Le Mèridien Shanghai, Minhang

Posted in Projects on 3 October, 2017

HBA drew inspiration from Shanghai Qibao’s rich cultural background in arts and invention to create the elegant new Le Méridien Shanghai, Minhang, which reimagines and raises the bar for the hotel’s design-forward style.

Le Méridien Shanghai, Minhang features 240 chic guest rooms and spacious suites displaying contemporary artwork that blends with timeless furnishings to create a warm ambience. Designed to pay homage to the notable discoveries China made in the art of image capture, such as camera obscura and shadow play, all the finishes, details, and lighting schemes in the hotel reflect the unique history that lingers within the ancient town of Qibao in Minhang District of Shanghai.

“This project challenged our design team to see through the lens of history, drawing inspiration from the pivotal strides in invention made from within the ancient town’s walls,” said HBA Associate Robbyn Carter. “Our team focuses more on experiential design by creating a new and unexpected experience, questioning the norm and disrupting our usual linear thought process. Qibao’s rich history of arts has made impactful discoveries in the art of image capture. We communicate history through art because art is a form of documentation.”

Entry Experience

The hotel’s edgy and design-forward vision unlocks the destination through art, presenting a new perspective on the typical luxury hospitality experience. Le Méridien’s lobby is a gathering place for creative minds to converse, debate, and exchange, an innovative and re-interpreted hotel lobby concept. Guests are surrounded by curated contemporary, high-impact art installations. This environment awakens curiosity and stimulates thinking with dialogue and interaction encouraged through distinctive seating arrangements. The grey marble faceted feature wall defines the space, with contrasting textures – natural timber flooring, with brass metal details, and metal mesh panels.

The Lobby Lounge is the transitional bar which transforms from a daytime coffee lounge area into a nighttime bar, accommodating various groups of furniture. Faceted brash mesh ceiling, timber wall and flooring, white marble counters, and black marble mosaic tiles create an interesting environment.

Dining

A ‘Chinois Chic’ restaurant where Shanghai décor is fused with modern simplicity is a mix of contemporary and Chinese elements paying tribute to Shanghai’s vast history and thriving position in modern China. Industrial details in juxtaposition with Chinese traditional arts create an atmosphere of cosmopolitan allure. Shikumen inspired elements is an urban counterpart against refined finishes, and traditional Chinese screens transformed into overlapping patterns contrast next to a rustic and painted mural wall.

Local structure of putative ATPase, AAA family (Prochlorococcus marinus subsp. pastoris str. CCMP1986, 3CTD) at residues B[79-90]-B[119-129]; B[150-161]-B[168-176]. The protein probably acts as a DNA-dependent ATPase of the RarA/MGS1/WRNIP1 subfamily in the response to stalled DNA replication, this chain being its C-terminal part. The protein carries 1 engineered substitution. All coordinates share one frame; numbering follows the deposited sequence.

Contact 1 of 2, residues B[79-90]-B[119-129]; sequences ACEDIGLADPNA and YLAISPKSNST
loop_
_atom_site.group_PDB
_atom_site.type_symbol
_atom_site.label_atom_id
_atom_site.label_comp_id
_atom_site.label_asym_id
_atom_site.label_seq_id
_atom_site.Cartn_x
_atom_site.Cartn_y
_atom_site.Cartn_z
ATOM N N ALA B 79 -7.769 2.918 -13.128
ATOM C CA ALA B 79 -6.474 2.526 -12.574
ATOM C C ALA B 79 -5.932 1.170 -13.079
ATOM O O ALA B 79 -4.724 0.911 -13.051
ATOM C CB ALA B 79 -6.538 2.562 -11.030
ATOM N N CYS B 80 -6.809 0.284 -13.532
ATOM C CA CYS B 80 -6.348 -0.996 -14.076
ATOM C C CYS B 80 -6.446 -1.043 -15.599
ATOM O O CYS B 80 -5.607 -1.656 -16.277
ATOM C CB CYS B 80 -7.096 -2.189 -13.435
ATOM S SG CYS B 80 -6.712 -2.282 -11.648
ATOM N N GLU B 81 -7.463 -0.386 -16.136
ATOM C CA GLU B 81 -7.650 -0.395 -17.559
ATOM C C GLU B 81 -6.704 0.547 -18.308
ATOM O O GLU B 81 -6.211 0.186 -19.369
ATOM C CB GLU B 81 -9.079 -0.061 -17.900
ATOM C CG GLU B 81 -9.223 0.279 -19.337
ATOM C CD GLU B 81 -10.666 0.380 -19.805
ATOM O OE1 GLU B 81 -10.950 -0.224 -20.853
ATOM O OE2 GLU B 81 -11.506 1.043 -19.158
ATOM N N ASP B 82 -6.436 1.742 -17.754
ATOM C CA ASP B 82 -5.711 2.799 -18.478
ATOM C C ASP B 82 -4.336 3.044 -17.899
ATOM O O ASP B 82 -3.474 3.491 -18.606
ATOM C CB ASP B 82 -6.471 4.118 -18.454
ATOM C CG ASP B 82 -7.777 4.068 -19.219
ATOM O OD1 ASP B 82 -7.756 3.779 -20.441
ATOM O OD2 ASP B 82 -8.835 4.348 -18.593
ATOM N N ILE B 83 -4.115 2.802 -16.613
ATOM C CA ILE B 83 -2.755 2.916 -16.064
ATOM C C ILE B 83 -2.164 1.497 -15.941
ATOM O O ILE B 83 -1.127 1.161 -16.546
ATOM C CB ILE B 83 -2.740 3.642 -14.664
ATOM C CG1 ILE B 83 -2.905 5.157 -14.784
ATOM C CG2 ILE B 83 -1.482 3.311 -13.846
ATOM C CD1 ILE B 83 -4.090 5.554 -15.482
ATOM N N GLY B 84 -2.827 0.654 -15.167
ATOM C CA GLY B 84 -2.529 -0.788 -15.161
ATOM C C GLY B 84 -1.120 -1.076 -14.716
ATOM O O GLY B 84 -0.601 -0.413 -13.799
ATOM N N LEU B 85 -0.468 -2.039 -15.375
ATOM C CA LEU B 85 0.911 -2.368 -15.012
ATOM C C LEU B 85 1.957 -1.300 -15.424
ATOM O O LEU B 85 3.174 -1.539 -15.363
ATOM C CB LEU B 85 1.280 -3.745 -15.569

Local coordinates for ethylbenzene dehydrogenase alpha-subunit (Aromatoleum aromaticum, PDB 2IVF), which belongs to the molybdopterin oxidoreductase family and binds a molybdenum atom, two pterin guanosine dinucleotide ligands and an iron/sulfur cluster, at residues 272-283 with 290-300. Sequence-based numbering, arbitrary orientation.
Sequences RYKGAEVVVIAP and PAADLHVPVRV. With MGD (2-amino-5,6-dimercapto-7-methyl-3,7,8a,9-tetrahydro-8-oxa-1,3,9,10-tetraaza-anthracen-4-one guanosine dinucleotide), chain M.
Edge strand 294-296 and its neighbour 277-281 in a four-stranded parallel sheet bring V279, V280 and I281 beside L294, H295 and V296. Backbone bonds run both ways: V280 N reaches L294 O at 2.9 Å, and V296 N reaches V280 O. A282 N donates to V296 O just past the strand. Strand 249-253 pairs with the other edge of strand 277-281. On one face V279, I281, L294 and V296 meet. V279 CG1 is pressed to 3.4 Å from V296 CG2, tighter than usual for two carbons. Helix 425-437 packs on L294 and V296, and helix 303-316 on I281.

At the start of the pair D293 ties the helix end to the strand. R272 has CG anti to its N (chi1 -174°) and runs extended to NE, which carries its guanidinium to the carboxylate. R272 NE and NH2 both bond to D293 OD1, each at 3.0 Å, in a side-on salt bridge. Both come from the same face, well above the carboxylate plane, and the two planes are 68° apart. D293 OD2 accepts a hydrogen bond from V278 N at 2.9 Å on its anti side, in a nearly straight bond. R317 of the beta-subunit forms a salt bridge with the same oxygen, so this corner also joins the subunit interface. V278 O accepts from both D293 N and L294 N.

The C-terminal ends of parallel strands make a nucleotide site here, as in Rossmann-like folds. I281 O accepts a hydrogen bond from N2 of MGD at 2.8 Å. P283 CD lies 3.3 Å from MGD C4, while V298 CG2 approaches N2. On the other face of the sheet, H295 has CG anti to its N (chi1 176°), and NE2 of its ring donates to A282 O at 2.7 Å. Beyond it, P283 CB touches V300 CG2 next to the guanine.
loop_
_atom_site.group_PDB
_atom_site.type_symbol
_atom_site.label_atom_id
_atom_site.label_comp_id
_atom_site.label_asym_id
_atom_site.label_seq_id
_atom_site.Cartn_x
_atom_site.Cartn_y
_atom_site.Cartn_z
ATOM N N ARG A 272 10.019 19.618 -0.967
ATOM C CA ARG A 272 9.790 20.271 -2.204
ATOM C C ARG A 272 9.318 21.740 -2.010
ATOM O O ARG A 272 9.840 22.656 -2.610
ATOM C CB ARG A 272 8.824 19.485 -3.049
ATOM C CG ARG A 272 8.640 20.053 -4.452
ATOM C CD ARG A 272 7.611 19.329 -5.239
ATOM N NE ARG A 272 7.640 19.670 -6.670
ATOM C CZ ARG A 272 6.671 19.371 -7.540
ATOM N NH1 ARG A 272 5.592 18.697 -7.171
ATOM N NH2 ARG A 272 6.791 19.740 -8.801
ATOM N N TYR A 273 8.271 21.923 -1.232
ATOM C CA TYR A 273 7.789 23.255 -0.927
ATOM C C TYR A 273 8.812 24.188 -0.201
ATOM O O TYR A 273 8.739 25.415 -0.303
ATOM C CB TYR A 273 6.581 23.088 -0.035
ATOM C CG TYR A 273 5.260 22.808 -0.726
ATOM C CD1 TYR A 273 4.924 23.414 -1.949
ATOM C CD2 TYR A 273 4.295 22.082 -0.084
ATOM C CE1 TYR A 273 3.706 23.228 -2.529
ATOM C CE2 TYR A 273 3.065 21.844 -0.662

The large private dining room is a patchwork of both imperial Chinese and colonial British influences. Colonial-style interior applications, combined with sophisticated contemporary furniture and an industrial warehouse aesthetic are balanced with soft oriental patterns and fabrics. The ceiling is inspired by Shanghai Art Deco and contrasts next to the Shikumen inspired wall finish. In the small private dining room, elements such as Shikumen inspired stone patterns while traditional Chinese paint brushes are arranged into modern details. Collections of ceramic are showcased to pay tribute to the rich connection between the history of the city and its waters.

Wellness Facilities

The facilities in Le Méridien Shanghai, Minhang continue the narrative – the Spa and Swimming Pool utilize light and shadow, inspired by Qibao shadow plays. The natural light is cast into beautiful patterns that define space and create an ephemeral experience. Layers of natural material reflect the rich layers of history of Qibao, with cool stones to contrast against warm accents.

Guestrooms

The guestrooms and suites feature a sculptural shower with natural white graphical marble, accentuated with warm wood, brass metal and white marble as the background including an open wardrobe, artful furniture, lighting fixtures, and monochromatic rug.

“A considerable amount of contextual research was necessary in realizing the concept and executing it effectively,” said Carter. “We mind-map ideas and concepts based on these insights and apply them to various design details throughout the hotel from furniture to finishes and space planning.”

Qibao is located in the centre of Minhang District of Shanghai, only 18 kilometres (11.18 miles) from the downtown area. As the only ancient town forming part of greater Shanghai, it is considered by some imperative that the arts and rich history of Qibao are documented and preserved.

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